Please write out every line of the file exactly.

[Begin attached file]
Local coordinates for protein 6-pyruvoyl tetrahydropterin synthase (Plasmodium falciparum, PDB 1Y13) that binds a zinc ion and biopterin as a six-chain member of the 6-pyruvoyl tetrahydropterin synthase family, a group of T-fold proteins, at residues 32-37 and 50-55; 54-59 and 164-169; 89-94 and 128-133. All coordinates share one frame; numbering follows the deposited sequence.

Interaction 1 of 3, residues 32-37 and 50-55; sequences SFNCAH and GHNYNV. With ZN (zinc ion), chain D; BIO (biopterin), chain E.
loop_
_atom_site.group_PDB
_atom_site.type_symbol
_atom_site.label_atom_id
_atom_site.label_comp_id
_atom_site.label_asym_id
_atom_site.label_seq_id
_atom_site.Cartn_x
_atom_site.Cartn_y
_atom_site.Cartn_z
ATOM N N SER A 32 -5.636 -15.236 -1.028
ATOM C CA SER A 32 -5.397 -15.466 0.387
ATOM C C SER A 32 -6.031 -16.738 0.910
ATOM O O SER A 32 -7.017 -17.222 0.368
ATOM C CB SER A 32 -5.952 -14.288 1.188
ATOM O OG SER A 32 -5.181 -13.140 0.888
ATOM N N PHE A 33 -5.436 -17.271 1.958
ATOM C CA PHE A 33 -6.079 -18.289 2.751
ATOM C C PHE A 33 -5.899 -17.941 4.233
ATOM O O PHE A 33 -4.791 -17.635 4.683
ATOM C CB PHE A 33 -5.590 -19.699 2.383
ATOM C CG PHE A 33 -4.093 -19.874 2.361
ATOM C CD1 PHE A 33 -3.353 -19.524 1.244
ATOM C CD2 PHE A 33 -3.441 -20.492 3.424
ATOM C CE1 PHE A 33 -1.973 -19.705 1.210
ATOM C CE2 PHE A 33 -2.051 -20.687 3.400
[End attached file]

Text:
Local coordinates for protein 6-pyruvoyl tetrahydropterin synthase (Plasmodium falciparum, PDB 1Y13) that binds a zinc ion and biopterin as a six-chain member of the 6-pyruvoyl tetrahydropterin synthase family, a group of T-fold proteins, at residues 32-37 and 50-55; 54-59 and 164-169; 89-94 and 128-133. All coordinates share one frame; numbering follows the deposited sequence.

Interaction 1 of 3, residues 32-37 and 50-55; sequences SFNCAH and GHNYNV. With ZN (zinc ion), chain D; BIO (biopterin), chain E.
loop_
_atom_site.group_PDB
_atom_site.type_symbol
_atom_site.label_atom_id
_atom_site.label_comp_id
_atom_site.label_asym_id
_atom_site.label_seq_id
_atom_site.Cartn_x
_atom_site.Cartn_y
_atom_site.Cartn_z
ATOM N N SER A 32 -5.636 -15.236 -1.028
ATOM C CA SER A 32 -5.397 -15.466 0.387
ATOM C C SER A 32 -6.031 -16.738 0.910
ATOM O O SER A 32 -7.017 -17.222 0.368
ATOM C CB SER A 32 -5.952 -14.288 1.188
ATOM O OG SER A 32 -5.181 -13.140 0.888
ATOM N N PHE A 33 -5.436 -17.271 1.958
ATOM C CA PHE A 33 -6.079 -18.289 2.751
ATOM C C PHE A 33 -5.899 -17.941 4.233
ATOM O O PHE A 33 -4.791 -17.635 4.683
ATOM C CB PHE A 33 -5.590 -19.699 2.383
ATOM C CG PHE A 33 -4.093 -19.874 2.361
ATOM C CD1 PHE A 33 -3.353 -19.524 1.244
ATOM C CD2 PHE A 33 -3.441 -20.492 3.424
ATOM C CE1 PHE A 33 -1.973 -19.705 1.210
ATOM C CE2 PHE A 33 -2.051 -20.687 3.400